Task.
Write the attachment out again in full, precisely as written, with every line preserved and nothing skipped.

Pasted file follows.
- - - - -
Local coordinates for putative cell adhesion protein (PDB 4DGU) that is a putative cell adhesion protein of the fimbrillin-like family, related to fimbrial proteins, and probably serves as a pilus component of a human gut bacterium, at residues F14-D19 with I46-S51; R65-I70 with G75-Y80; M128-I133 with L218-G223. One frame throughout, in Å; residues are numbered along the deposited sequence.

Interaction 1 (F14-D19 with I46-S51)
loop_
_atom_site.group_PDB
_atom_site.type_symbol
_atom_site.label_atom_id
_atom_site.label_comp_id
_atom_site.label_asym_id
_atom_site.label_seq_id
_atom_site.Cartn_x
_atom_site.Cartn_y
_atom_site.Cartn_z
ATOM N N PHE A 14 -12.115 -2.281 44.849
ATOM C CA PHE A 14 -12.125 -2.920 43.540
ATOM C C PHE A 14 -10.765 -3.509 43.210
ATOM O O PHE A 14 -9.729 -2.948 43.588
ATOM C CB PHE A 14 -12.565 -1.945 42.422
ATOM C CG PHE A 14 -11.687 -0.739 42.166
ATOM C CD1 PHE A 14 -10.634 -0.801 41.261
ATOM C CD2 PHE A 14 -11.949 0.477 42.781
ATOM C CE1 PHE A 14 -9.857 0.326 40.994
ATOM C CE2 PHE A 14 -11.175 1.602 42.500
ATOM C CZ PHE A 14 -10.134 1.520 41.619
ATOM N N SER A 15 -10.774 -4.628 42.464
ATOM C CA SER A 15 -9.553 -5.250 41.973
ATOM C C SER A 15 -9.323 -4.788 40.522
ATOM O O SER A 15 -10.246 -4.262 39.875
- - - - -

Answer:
Local coordinates for putative cell adhesion protein (PDB 4DGU) that is a putative cell adhesion protein of the fimbrillin-like family, related to fimbrial proteins, and probably serves as a pilus component of a human gut bacterium, at residues F14-D19 with I46-S51; R65-I70 with G75-Y80; M128-I133 with L218-G223. One frame throughout, in Å; residues are numbered along the deposited sequence.

Interaction 1 (F14-D19 with I46-S51)
loop_
_atom_site.group_PDB
_atom_site.type_symbol
_atom_site.label_atom_id
_atom_site.label_comp_id
_atom_site.label_asym_id
_atom_site.label_seq_id
_atom_site.Cartn_x
_atom_site.Cartn_y
_atom_site.Cartn_z
ATOM N N PHE A 14 -12.115 -2.281 44.849
ATOM C CA PHE A 14 -12.125 -2.920 43.540
ATOM C C PHE A 14 -10.765 -3.509 43.210
ATOM O O PHE A 14 -9.729 -2.948 43.588
ATOM C CB PHE A 14 -12.565 -1.945 42.422
ATOM C CG PHE A 14 -11.687 -0.739 42.166
ATOM C CD1 PHE A 14 -10.634 -0.801 41.261
ATOM C CD2 PHE A 14 -11.949 0.477 42.781
ATOM C CE1 PHE A 14 -9.857 0.326 40.994
ATOM C CE2 PHE A 14 -11.175 1.602 42.500
ATOM C CZ PHE A 14 -10.134 1.520 41.619
ATOM N N SER A 15 -10.774 -4.628 42.464
ATOM C CA SER A 15 -9.553 -5.250 41.973
ATOM C C SER A 15 -9.323 -4.788 40.522
ATOM O O SER A 15 -10.246 -4.262 39.875